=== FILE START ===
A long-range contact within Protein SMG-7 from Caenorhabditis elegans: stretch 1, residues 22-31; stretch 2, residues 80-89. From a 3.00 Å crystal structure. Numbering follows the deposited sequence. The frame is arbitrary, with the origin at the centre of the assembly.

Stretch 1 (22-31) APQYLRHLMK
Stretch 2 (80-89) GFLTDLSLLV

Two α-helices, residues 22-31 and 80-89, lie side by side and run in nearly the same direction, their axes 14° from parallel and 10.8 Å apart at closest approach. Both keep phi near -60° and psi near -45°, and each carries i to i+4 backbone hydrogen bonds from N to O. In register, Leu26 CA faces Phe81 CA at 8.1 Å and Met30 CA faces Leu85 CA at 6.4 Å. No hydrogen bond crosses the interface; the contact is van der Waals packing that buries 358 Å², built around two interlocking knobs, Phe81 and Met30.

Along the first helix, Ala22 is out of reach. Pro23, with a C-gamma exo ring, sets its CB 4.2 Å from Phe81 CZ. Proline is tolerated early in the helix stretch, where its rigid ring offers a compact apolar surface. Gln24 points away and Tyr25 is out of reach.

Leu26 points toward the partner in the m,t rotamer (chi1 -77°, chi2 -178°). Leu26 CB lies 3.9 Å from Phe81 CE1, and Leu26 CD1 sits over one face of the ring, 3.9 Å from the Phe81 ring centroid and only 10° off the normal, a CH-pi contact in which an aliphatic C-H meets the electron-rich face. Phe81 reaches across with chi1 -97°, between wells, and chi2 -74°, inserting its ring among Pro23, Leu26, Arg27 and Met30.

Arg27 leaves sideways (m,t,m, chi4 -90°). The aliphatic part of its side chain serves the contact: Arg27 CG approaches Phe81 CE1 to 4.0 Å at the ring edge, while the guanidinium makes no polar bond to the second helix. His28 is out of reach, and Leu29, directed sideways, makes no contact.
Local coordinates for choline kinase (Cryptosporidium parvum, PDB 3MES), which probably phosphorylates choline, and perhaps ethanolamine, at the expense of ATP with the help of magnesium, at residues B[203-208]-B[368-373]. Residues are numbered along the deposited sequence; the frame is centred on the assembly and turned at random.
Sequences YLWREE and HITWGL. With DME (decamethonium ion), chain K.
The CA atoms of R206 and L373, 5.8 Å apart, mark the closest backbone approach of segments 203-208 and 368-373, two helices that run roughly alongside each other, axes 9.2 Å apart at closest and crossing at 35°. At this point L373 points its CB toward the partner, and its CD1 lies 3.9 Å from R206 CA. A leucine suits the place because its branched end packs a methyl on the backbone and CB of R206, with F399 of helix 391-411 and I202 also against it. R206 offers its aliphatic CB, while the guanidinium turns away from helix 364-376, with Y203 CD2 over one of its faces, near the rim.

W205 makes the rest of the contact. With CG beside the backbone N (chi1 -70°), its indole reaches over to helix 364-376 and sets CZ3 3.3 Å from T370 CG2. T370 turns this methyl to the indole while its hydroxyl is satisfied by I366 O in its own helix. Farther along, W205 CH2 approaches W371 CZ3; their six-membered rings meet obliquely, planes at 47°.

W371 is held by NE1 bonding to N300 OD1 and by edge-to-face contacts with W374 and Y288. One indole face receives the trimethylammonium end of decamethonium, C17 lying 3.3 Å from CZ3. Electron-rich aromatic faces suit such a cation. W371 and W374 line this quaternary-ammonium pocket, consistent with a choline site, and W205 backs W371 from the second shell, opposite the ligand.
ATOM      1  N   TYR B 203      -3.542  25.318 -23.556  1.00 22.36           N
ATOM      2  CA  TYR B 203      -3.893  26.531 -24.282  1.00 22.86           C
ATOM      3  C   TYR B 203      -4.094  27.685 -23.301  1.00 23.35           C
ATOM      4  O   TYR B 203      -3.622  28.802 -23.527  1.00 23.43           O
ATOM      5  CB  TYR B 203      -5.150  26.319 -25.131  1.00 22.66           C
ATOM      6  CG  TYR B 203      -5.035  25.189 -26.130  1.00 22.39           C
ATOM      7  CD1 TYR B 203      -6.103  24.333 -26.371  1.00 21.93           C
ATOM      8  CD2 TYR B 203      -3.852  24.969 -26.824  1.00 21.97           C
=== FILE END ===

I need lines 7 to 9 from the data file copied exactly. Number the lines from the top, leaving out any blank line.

Arg27 leaves sideways (m,t,m, chi4 -90°). The aliphatic part of its side chain serves the contact: Arg27 CG approaches Phe81 CE1 to 4.0 Å at the ring edge, while the guanidinium makes no polar bond to the second helix. His28 is out of reach, and Leu29, directed sideways, makes no contact.
Local coordinates for choline kinase (Cryptosporidium parvum, PDB 3MES), which probably phosphorylates choline, and perhaps ethanolamine, at the expense of ATP with the help of magnesium, at residues B[203-208]-B[368-373]. Residues are numbered along the deposited sequence; the frame is centred on the assembly and turned at random.
Sequences YLWREE and HITWGL. With DME (decamethonium ion), chain K.